Invictus Gaming proved the critics of Chinese Dota wrong at The International 2012 and they continue to do so with a brand of Dota that must be considered aggressive by the very definition of the word. Templar Assassin, Bounty Hunter, Night Stalker, Sven; these heroes and the way iG plays them is pure aggression. iG refer to this as the 'face rush' strategy. At TI2 iG dispatched of many opponents in 15-30 minute blood baths, including Na`Vi.
On the flip side, LGD.Cn played a 4-protect-1 style with sublime execution where they revolved their play around Liu 'Sylar' Jiajun farming up and then bringing down the hammer once the time was right. 14-0 in the group stages was certainly impressive. When it came time for iG and LGD.Cn to clash in a fight for a place in the grand finals this was when we again saw those stalemates (particularly in game 1) and the stakes don't get much higher than that. iG adapted their play based on the opponents they were up against.
So what does this mean? Are the Chinese passive or aggressive? I'd say neither. It's the teams. Teams such as mTw and Complexity had a more reserved and calculated style of play, but that doesn't mean Europe or North America should be subject to blanket statements about their entire metagame and play style. Team Empire alone is more than enough proof of that. It just means different teams have different ways of playing.
And even having said all that, teams aren't just limited to one way of playing. It's the sign of a great team when they can play multiple ways and adapt their game. Na`Vi is a prime example of that. They have played very aggressive in the past, but they have also shown the ability to switch gears and slow things down; securing farm on Aleksander 'XBOCT' Dashkevich Anti-Mage and winning many games that way, too.
What's more, teams change and evolve. DK had a few roster changes and are now playing far more aggressive than they did at TI2. LGD.cn shifted Zhang 'xiao8' Ning to a solo mid role and have been seen using iG's own strategies against them in the G-1 League LAN finals. These things are also due to the balancing changes implemented after TI2. In fact, the competitive matches in Asia have overall become more action packed ever since the patch updates.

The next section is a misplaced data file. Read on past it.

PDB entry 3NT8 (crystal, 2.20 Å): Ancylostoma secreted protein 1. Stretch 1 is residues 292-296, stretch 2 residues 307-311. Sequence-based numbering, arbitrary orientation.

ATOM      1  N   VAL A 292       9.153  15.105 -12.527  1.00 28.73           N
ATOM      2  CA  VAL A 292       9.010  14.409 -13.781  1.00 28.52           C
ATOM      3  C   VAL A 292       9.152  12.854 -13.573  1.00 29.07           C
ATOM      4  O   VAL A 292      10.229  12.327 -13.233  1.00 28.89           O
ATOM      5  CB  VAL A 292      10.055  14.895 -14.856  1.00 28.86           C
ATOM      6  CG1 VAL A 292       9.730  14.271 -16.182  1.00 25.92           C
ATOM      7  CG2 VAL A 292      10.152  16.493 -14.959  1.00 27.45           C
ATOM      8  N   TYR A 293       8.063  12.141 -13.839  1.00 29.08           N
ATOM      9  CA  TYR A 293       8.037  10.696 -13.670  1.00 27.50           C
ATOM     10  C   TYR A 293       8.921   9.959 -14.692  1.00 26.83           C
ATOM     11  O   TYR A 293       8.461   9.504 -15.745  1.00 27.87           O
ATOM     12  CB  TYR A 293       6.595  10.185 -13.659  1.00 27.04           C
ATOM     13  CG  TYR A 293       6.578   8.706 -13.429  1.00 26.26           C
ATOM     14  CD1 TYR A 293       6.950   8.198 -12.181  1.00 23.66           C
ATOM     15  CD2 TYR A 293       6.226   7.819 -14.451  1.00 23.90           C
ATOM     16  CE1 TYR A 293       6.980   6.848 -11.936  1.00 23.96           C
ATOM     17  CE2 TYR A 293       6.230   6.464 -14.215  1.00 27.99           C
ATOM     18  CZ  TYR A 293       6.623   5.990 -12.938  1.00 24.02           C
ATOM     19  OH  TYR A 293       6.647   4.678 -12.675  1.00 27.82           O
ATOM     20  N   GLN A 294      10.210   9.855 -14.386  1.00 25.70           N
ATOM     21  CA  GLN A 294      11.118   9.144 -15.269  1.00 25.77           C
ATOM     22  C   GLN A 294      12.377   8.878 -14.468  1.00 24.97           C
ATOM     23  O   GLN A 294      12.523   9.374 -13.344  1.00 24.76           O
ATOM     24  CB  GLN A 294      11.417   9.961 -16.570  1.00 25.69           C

Now don't get me wrong, the Chinese generally have a more measured and patient approach to the game which is often interpreted as overly passive, especially in the closer matches. There is another misconception that I would like to speak out against. Aggressive Dota isn't automatically the best Dota to watch. Just because a game doesn't have a high kill count or slows down at certain points it doesn't mean it's a bad thing; it doesn't have to be boring.
Personally, I get the most enjoyment out of a game when it's the highest level of Dota played. I don't find a game full of kills and action entertaining if the gameplay is careless and sloppy. This is why often in the past, before Valve introduced Dota 2, I found Chinese games the most exciting and interesting. This is because they had full time DotA players that lived in gaming houses and were playing the highest level of DotA there was at the time and a convincing argument can be made that they still do to this day.
I find it unfortunate when people criticise a game for being boring and slow. Sometimes that's just the nature of the game and it doesn't always have to be a bad thing. It can often be a sign of superior play and coordination. Many times a slow build up has lead to the most spectacular late game clashes and moments ever witnessed, like a calm before the storm.
Feel free to draw your own conclusions, just remember to keep an open mind and try your best to enjoy the games you watch!
by Kurt 'zMuffinMan' Armstrong